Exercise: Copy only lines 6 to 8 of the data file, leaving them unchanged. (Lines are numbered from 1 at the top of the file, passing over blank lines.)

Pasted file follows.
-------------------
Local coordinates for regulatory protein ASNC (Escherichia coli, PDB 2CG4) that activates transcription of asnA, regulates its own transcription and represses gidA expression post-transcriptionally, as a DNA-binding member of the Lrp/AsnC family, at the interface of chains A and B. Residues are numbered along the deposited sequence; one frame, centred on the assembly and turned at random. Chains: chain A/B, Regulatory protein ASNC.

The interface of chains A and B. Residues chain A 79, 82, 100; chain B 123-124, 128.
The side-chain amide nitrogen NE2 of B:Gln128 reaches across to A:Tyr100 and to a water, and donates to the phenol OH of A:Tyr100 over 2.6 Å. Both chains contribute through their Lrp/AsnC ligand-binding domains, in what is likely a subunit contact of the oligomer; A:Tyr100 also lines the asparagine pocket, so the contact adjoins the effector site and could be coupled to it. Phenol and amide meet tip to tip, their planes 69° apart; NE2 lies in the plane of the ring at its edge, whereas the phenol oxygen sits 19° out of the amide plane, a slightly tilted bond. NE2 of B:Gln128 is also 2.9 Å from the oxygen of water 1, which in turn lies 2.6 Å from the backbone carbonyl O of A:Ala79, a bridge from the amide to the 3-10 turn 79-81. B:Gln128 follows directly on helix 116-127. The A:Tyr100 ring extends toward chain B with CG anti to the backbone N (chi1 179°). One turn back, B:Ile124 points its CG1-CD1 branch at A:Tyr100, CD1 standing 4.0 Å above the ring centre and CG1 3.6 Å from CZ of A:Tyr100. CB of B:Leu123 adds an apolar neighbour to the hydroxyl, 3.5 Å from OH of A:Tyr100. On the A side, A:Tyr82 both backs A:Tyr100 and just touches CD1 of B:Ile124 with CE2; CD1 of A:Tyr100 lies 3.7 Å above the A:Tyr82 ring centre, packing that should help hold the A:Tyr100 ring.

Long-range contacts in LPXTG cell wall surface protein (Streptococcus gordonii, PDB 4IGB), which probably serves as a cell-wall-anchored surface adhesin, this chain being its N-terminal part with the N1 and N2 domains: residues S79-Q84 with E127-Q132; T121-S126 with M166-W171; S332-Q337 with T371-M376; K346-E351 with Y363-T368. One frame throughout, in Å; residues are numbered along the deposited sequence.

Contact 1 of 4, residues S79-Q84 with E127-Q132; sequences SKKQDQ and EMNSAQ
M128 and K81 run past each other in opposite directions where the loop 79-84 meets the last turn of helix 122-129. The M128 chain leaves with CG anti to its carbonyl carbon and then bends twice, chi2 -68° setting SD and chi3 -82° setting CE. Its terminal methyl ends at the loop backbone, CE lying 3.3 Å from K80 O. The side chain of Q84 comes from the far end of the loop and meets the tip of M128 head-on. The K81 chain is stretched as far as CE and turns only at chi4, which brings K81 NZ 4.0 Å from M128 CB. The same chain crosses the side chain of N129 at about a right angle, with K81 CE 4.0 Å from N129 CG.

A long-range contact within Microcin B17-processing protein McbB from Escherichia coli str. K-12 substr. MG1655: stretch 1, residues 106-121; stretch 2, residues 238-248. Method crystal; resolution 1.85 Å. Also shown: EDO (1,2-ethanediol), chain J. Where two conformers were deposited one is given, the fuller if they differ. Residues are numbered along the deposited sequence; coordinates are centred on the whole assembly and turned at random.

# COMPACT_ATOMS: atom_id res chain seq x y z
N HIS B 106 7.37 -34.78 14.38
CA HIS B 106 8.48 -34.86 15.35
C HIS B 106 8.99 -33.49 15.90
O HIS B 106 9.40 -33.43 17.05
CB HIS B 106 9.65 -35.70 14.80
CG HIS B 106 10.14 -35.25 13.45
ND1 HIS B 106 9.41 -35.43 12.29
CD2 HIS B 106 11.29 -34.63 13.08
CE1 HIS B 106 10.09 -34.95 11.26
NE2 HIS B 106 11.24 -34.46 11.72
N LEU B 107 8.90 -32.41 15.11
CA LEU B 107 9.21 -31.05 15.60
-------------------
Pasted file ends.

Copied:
M128 and K81 run past each other in opposite directions where the loop 79-84 meets the last turn of helix 122-129. The M128 chain leaves with CG anti to its carbonyl carbon and then bends twice, chi2 -68° setting SD and chi3 -82° setting CE. Its terminal methyl ends at the loop backbone, CE lying 3.3 Å from K80 O. The side chain of Q84 comes from the far end of the loop and meets the tip of M128 head-on. The K81 chain is stretched as far as CE and turns only at chi4, which brings K81 NZ 4.0 Å from M128 CB. The same chain crosses the side chain of N129 at about a right angle, with K81 CE 4.0 Å from N129 CG.

A long-range contact within Microcin B17-processing protein McbB from Escherichia coli str. K-12 substr. MG1655: stretch 1, residues 106-121; stretch 2, residues 238-248. Method crystal; resolution 1.85 Å. Also shown: EDO (1,2-ethanediol), chain J. Where two conformers were deposited one is given, the fuller if they differ. Residues are numbered along the deposited sequence; coordinates are centred on the whole assembly and turned at random.

# COMPACT_ATOMS: atom_id res chain seq x y z